While Law and Enforcement gets some assistance from Apple, they usually turn to Cellebrite to break into iPhones
Earlier today Patently Apple posted a report titled "Apple has been Working with the FBI to unlock two Phones that the Pensacola Naval Base Terrorist used." The timing of the news from CNBC was timely being that Apple's Senior Director of Global Privacy Jane Horvath was on a panel at CES discussing privacy today.
Horvath stated that iPhones are prone to be lost or stolen, so Apple needs to make sure the devices are encrypted to protect data such as health and payment information.
She also called terrorism and child sexual abuse "abhorrent' and stressed that Apple helps law enforcement with investigations every day.
The FBI recently asked Apple to help it access information on iPhones belonging to an alleged gunman who killed three people at a Florida naval base last month. The gunman is dead and the handsets are locked by a password and encrypted, so federal investigators can’t get the device data.
Apple said in a new statement today that "When the FBI requested information from us relating to this case a month ago we gave them all of the data in our possession and we will continue to support them with the data we have available."
Apple regularly responds to warrants by giving investigators access to data that is stored on its servers, such as users’ iCloud account information. However, the company has refused in the past to help authorities unlock iPhones to get on-device data. It has also argued that iPhone security and encryption mean that it can’t access such information even if it wanted to. For more on this read the full Bloomberg report titled "Apple Privacy Executive Defends Encryption After FBI Request."
In December Patently Apple posted a report titled "Senators Deliver Ultimatum to big tech after Apple bluntly says they don't Possess the Capability of Complying with Warrants on Device Encryption."
Apple continues to block FBI investigations at important points of their investigations, forcing them to seek assistance from companies like Cellebrite in Israel.
In June Cellebrite faced widespread criticism for its refusal to reveal its methods to Apple so the tech giant’s security technicians can seal up the vulnerabilities. Yet why should they help Apple when law enforcement around the world needs access to iPhones for crucial data.
In about a year from now, there's a possibility that the U.S. Senate will force companies like Apple to present a way for the company to comply with court orders on demand.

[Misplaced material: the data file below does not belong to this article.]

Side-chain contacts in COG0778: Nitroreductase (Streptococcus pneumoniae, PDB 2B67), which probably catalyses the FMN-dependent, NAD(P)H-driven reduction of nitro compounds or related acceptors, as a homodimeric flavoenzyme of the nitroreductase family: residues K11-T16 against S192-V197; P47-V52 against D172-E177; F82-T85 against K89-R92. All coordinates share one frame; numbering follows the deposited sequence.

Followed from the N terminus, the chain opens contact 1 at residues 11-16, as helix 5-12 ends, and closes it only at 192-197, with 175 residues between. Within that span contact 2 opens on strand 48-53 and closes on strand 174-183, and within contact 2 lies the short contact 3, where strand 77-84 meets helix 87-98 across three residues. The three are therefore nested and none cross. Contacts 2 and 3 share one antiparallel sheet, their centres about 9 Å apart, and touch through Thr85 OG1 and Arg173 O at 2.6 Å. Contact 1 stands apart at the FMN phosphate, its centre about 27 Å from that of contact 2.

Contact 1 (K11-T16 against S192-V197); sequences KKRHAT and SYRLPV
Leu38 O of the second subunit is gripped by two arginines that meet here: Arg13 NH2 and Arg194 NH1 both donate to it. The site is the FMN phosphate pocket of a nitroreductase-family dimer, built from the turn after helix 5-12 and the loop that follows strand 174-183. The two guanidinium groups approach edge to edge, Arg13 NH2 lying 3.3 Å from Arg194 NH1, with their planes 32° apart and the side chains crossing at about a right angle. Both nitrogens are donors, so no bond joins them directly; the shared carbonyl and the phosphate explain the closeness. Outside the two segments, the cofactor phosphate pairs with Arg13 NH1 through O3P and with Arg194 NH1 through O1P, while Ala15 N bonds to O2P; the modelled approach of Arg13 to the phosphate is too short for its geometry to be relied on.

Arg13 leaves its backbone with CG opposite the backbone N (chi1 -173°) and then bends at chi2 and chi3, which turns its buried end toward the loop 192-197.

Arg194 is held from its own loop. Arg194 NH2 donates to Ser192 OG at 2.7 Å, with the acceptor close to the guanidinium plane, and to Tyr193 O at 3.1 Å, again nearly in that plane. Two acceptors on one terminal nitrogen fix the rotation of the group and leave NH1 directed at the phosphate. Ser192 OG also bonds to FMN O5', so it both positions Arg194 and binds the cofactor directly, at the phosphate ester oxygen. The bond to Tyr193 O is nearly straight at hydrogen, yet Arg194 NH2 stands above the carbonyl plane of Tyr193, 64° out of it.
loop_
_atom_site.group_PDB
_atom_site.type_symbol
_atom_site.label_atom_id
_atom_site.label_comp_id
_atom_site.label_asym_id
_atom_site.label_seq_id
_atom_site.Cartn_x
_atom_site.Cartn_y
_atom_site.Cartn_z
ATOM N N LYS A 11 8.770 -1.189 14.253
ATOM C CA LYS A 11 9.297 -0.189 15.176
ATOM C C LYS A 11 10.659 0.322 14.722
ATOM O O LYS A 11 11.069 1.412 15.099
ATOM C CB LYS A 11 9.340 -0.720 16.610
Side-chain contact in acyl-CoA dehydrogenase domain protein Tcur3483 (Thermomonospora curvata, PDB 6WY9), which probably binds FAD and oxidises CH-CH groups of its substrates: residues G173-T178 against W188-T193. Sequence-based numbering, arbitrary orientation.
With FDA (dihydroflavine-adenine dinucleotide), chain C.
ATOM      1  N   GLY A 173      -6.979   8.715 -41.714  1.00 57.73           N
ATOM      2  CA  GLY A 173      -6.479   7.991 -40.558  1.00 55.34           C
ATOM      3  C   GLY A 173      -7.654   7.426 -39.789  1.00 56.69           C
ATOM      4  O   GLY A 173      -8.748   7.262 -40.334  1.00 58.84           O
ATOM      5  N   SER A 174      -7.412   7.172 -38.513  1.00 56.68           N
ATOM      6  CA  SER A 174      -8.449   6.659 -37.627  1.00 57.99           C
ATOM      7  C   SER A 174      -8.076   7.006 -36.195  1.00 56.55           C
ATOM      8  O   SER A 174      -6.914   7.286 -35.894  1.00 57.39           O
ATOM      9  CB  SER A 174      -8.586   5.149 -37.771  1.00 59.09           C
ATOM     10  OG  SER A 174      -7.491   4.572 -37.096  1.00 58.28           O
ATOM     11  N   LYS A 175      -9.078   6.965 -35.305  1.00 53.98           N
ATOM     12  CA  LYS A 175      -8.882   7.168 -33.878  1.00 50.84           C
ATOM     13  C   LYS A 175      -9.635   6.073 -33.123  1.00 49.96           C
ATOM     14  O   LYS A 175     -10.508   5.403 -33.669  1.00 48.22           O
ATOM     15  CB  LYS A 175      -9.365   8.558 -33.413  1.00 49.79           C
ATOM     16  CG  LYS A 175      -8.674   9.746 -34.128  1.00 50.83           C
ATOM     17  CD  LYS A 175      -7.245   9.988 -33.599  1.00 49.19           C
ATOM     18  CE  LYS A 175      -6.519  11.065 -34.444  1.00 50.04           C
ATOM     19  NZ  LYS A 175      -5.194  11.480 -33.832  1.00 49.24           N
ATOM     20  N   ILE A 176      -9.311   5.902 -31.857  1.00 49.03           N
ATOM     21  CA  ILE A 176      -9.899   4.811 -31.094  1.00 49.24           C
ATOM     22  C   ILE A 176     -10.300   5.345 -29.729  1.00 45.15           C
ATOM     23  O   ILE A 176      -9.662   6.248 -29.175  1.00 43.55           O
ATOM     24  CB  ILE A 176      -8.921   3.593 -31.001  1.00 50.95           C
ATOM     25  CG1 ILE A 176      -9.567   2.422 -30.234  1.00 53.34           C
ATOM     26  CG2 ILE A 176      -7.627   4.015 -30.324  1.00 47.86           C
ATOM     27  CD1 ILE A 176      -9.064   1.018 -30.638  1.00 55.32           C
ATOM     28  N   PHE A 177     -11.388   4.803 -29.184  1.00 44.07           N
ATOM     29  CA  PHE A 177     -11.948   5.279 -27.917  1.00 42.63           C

The Senate hearing ended on December 12th with Lindsey Graham, Chairman of the Senate Judiciary Committee, stating that while he appreciated "the fact that people cannot hack into my phone, listen to my phone calls, follow the messages, the texts that I receive. I think all of us want devices that protect our privacy." However, he said, "no American should want a device that is a safe haven for criminality," citing "encrypted apps that child molesters use" as an example.
"When they get a warrant or court order, I want the government to be able to look and find all relevant information," Graham declared. "In American law there is no place that's immune from inquiry if criminality is involved... I'm not about to create a safe haven for criminals where they can plan their misdeeds and store information in a place that law enforcement can never access it."
The bottom line is that Senator Graham made it crystal clear in regards to providing access to data required: "My recommendation to you is that you all get on with it... By this time next year, if you haven't come up with a solution that we can all live with, we will impose our will on you."
Will we see that ultimatum come to fruition later this year or will the issue continue to go round in circles with all tech companies simply ignoring the Government's request and in fact digging in deeper with encryption.
The funny thing is, if China ever put their foot down on encryption and having to comply with court orders, Apple would miraculously find a solution in no time flat so as to not lose that key market.